In Belgium, scholarly research and public debates about racism tend to take as their starting point antisemitism in the context of World War II. As a result, colonial racial theories are all but ignored. This paper aims to redress this balance by comparing racial colonial theories in the Belgian Congo and Belgium in relation to the categories which were considered the most problematic: female Eurafrican women in the colony and male Congolese men in Belgium, with an aim to analyse the extent to which these colonial debates continue to influence and shape contemporary Belgian ideas about 'Africans' in the widest sense as 'others'. As such, this contribution seeks to destablise notions of racial difference as fixed essences and stress their positioning in different geographical/cultural contexts.
Manufacturing whiteness at Swiss registry offices
This paper discusses the relevance of whiteness as analytical concept to explore mechanisms of social inclusion and exclusion. Drawing on fieldwork conducted in Switzerland, it analyses the way registrars produce legitimate couples as homogeneous entity based on matching fiancés.
This paper discusses some contributions and limits of whiteness as study-up perspective and as analytical concept to explore mechanisms of inclusion and exclusion into a national body. Drawing on fieldwork conducted in Switzerland, it analyses the way registrars produce legitimate couples as homogeneous entity based on matching fiancés.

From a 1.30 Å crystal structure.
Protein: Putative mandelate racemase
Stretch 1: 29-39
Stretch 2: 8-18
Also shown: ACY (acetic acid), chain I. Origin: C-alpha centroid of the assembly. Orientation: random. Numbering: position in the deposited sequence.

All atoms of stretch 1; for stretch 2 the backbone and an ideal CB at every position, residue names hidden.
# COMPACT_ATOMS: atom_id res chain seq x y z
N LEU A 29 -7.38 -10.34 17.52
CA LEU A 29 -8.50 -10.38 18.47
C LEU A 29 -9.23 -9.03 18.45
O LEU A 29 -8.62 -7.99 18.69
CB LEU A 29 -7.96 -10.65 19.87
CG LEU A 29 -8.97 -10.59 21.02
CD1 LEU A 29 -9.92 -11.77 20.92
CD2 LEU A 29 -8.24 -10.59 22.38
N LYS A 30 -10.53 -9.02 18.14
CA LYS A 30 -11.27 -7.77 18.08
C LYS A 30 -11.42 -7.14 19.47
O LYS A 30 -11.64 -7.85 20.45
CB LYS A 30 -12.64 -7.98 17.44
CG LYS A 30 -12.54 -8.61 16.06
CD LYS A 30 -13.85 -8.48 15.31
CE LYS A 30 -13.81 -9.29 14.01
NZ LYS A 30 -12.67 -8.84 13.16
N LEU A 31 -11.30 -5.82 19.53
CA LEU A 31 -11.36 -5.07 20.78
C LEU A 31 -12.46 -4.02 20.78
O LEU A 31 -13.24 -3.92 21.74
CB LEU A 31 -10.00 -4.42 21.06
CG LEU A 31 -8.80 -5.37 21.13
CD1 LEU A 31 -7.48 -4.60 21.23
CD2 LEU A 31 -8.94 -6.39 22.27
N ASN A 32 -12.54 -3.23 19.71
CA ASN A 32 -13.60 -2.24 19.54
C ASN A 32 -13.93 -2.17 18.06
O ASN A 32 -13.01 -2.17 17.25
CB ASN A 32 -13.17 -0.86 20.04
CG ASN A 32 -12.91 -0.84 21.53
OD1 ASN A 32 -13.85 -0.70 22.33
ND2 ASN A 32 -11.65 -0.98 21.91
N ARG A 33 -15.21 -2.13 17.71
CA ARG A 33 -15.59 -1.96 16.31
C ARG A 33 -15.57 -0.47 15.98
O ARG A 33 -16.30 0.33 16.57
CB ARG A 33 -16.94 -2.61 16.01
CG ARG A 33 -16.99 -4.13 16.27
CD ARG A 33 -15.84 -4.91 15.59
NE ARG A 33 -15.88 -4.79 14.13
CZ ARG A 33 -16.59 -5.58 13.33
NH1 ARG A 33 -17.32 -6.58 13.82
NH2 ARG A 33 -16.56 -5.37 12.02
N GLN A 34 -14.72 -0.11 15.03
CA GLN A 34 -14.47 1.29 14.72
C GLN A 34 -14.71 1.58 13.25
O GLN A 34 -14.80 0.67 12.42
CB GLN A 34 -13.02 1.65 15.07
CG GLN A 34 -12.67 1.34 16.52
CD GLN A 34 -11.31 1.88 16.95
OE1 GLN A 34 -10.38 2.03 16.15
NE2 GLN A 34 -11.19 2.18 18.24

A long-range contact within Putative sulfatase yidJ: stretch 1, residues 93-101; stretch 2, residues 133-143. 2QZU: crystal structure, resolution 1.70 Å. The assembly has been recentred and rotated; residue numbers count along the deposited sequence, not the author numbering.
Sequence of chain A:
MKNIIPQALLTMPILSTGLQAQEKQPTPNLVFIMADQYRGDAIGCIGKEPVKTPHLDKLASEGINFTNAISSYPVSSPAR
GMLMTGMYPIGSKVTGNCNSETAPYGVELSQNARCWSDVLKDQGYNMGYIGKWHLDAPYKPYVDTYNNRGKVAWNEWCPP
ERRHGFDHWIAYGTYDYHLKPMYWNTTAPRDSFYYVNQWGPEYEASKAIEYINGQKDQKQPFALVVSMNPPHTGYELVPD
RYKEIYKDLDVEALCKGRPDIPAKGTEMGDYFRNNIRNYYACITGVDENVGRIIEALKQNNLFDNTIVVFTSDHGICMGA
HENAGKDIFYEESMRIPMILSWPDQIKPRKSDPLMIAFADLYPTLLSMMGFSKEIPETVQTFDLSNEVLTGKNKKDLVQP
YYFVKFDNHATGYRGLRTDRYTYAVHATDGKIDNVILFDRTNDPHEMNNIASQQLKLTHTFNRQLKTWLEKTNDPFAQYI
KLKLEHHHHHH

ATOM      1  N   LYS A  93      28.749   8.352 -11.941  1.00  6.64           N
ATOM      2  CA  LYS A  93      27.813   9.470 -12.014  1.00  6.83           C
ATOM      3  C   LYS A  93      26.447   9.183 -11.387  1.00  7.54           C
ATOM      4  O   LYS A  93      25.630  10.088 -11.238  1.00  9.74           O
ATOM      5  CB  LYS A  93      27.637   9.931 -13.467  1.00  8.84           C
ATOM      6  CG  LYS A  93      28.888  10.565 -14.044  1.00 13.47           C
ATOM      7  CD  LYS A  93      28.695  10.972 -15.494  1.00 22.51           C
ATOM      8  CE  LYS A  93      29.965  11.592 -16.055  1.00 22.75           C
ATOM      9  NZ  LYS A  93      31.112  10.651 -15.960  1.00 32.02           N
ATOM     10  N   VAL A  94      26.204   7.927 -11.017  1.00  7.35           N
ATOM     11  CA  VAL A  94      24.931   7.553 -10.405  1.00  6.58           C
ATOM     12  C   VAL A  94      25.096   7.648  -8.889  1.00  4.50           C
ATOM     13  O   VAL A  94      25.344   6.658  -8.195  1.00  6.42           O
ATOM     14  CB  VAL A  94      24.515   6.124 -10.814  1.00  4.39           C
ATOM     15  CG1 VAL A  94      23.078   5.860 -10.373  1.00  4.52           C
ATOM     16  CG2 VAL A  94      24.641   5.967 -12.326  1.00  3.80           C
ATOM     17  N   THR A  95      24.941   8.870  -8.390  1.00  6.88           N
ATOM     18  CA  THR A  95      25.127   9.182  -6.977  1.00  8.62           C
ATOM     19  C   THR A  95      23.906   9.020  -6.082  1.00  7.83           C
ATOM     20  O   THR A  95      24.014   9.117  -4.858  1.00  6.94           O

Registrars' work is increasingly about the selection of potential co-nationals. The struggle against foreigners' "abuses" has led to the development of bureaucratic technology aiming at tracking down "sham marriages". The analysis shows that the manufacture of legitimate couples takes into consideration the matching of internal (values, affects and love) and external (appearance, skin complexion, origin) markers. But narratives about "lovely couples" do more than articulate notions of homogamy with the necessity to avoid mixedness: they contribute to reaffirm, redraw and reproduce the contours of Swiss whiteness. Socially relevant despite remaining unspoken, whiteness reveals a fluid category that draws boundaries between groups enjoying more or less privileges, blurring the usual dichotomy between nationals and foreigners.